George Floyd was killed by Derek Chauvin, a year ago yesterday. Just a few miles from where our family lived for 18 years. A huge loss for all who knew Mr. Floyd. And a lot of years in prison for Mr. Chauvin. Tragic on multiple levels. It disrupted us as a society, substantially, right in the middle of Covid-19! Now the court case is over. And our world is a bit different. It seems many have a slightly new level of awareness. Things are in flux.
It is rare for a police officer to be convicted for killing a person, whatever color their skin. Since that day, I have heard many stories about the level of fear that many brown and black skinned people live with on the streets. It saddens me. It is real. We’ve also read about some of the grisly-hidden-history of horrific and unjust things that happened to our brown and black skinned brothers and sisters years ago. It angers me. I believe those who are reporting that history.
Some say the police force is broken and needs a serious overhaul. Some say it is just a few bad apples. Many who live in the urban core would say cops are fundamentally anti-black.
I have also heard stories about cops who are traumatized and feel unsupported as they do one of the toughest jobs in America. According to the Minneapolis Tribune, over 150 police officers said they were suffering from symptoms of post-traumatic stress disorder last July. They feel unsupported and many are retiring or just quitting. This is sad. It is real. No doubt many are doing good work and doing the right thing, even when no one is watching.
Cops go into neighborhoods where violent crime is common, right here in Minneapolis. Some of them might say “We are not anti-black, we just know that in some areas violent crime is worse when minority populations and poverty gets concentrated…and we get extra anxious. We are human, we get emotionally triggered.”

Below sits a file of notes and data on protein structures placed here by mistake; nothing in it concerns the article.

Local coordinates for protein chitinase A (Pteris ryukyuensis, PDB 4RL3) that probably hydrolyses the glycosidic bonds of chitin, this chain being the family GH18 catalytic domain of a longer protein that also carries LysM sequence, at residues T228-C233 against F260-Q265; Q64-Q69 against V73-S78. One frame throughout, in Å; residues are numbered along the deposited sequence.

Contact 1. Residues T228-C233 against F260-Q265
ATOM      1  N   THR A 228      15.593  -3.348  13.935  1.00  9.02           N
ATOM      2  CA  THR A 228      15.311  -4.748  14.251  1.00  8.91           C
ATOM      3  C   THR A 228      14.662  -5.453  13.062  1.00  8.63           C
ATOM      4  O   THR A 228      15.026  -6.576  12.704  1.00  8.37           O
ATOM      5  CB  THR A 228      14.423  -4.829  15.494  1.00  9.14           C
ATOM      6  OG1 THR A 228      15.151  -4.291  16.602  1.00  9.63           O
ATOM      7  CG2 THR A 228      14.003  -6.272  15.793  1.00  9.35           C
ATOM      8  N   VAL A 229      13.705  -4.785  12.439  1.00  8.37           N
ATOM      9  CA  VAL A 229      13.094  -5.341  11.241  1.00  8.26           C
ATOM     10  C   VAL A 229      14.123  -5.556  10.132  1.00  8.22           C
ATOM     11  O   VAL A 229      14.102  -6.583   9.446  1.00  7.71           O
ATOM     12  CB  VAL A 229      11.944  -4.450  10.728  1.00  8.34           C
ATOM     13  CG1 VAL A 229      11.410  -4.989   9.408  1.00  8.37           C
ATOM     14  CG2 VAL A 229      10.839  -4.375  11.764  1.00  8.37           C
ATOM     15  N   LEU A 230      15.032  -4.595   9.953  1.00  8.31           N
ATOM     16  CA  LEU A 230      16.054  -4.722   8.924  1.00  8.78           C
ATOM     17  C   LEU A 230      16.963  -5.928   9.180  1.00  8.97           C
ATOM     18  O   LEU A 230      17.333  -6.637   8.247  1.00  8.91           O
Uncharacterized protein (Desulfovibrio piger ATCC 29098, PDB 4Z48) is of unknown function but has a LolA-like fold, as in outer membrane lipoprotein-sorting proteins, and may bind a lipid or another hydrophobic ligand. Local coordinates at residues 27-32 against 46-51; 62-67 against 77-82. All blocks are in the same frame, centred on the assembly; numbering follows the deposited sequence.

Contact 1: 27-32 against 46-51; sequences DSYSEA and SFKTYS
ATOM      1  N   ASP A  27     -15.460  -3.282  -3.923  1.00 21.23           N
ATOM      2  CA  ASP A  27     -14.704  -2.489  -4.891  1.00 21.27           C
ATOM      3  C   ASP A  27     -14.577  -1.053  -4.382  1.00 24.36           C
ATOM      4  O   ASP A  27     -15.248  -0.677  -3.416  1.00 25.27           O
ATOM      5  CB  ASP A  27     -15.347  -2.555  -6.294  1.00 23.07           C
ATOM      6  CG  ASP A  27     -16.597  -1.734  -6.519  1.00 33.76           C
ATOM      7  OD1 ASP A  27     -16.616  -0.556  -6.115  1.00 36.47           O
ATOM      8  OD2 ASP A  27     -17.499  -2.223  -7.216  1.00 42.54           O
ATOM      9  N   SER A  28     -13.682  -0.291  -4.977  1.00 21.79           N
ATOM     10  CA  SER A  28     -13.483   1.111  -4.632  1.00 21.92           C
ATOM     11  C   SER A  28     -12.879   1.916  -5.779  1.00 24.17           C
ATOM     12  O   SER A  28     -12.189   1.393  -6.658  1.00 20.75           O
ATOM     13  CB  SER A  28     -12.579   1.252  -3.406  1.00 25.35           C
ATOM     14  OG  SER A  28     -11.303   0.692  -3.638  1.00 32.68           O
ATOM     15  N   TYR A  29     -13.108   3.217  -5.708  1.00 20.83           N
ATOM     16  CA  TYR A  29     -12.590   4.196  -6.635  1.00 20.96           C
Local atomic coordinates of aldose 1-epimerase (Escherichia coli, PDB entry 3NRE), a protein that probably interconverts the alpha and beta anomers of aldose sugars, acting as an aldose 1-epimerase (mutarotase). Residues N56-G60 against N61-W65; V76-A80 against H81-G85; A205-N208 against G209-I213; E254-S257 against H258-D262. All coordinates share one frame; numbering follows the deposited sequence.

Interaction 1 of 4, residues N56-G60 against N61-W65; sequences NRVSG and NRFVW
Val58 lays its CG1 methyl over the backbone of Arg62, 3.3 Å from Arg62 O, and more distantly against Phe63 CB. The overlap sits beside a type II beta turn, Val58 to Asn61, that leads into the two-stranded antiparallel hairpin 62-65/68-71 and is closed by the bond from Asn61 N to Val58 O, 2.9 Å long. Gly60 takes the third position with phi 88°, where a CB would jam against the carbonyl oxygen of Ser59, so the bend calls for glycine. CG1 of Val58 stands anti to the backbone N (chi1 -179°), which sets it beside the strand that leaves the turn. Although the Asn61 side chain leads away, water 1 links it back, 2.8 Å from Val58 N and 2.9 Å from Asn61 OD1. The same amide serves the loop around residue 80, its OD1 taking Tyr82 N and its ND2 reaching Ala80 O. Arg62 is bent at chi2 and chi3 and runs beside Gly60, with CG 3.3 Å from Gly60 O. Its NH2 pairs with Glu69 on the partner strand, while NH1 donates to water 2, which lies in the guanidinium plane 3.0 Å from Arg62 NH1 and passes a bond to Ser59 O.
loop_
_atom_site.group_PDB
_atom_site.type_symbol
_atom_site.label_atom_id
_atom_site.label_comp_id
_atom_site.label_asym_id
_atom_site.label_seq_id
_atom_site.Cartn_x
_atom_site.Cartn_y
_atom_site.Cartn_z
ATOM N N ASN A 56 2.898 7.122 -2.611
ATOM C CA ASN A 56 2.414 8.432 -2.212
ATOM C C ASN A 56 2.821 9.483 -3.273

Scott Fitzgerald once wrote: “The test of a first-rate intelligence is the ability to hold two opposing ideas in mind at the same time and still retain the ability to function.”
Here is one idea: cops are systemically racist, they kill more black people than white people, per capita.
Here is another opposing idea: cops are not systemically racist, just doing dangerous work and sometimes making mistakes, huge, unbelievably painful mistakes. They become extra afraid when working in areas where violent crime is extra high.
Can you hold both of those ideas, and see the truth in each of them? And still function? Can you empathize with the activists in the streets and the cops who are scared? If so, Mr. Fitzgerald would say you have first-rate intelligence.
This ability to withhold judgment, and hold two ideas at the same time, not choosing one over the other, is what powerful leaders need to do. It is the kind of skill that will help you create exceptional work cultures. It is what all of us need to do.
Where in your worlds are you choosing just one side, and limiting your own power? Where are you able to hold two ideas and still function?
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